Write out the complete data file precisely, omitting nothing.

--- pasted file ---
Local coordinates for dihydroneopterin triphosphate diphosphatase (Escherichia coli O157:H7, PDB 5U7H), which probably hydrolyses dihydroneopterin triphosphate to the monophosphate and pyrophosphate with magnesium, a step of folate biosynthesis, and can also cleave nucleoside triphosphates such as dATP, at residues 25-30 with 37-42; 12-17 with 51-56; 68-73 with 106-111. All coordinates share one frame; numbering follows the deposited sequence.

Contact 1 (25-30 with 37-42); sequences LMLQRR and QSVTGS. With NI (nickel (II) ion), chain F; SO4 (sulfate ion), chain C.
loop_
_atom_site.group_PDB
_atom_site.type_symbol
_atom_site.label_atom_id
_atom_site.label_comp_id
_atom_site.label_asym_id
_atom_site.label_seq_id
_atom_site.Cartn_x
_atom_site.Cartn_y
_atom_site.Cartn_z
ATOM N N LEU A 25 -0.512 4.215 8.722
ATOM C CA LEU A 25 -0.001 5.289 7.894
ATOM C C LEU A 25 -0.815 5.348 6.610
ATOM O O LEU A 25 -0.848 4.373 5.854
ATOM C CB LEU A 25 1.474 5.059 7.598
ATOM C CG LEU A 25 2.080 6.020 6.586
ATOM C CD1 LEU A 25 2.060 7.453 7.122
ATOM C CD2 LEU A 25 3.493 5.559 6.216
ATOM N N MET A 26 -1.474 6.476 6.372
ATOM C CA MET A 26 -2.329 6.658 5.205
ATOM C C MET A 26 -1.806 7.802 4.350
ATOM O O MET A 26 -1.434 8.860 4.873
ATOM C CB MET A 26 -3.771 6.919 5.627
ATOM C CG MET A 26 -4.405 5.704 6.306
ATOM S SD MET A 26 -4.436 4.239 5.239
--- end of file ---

Local coordinates for dihydroneopterin triphosphate diphosphatase (Escherichia coli O157:H7, PDB 5U7H), which probably hydrolyses dihydroneopterin triphosphate to the monophosphate and pyrophosphate with magnesium, a step of folate biosynthesis, and can also cleave nucleoside triphosphates such as dATP, at residues 25-30 with 37-42; 12-17 with 51-56; 68-73 with 106-111. All coordinates share one frame; numbering follows the deposited sequence.

Contact 1 (25-30 with 37-42); sequences LMLQRR and QSVTGS. With NI (nickel (II) ion), chain F; SO4 (sulfate ion), chain C.
loop_
_atom_site.group_PDB
_atom_site.type_symbol
_atom_site.label_atom_id
_atom_site.label_comp_id
_atom_site.label_asym_id
_atom_site.label_seq_id
_atom_site.Cartn_x
_atom_site.Cartn_y
_atom_site.Cartn_z
ATOM N N LEU A 25 -0.512 4.215 8.722
ATOM C CA LEU A 25 -0.001 5.289 7.894
ATOM C C LEU A 25 -0.815 5.348 6.610
ATOM O O LEU A 25 -0.848 4.373 5.854
ATOM C CB LEU A 25 1.474 5.059 7.598
ATOM C CG LEU A 25 2.080 6.020 6.586
ATOM C CD1 LEU A 25 2.060 7.453 7.122
ATOM C CD2 LEU A 25 3.493 5.559 6.216
ATOM N N MET A 26 -1.474 6.476 6.372
ATOM C CA MET A 26 -2.329 6.658 5.205
ATOM C C MET A 26 -1.806 7.802 4.350
ATOM O O MET A 26 -1.434 8.860 4.873
ATOM C CB MET A 26 -3.771 6.919 5.627
ATOM C CG MET A 26 -4.405 5.704 6.306
ATOM S SD MET A 26 -4.436 4.239 5.239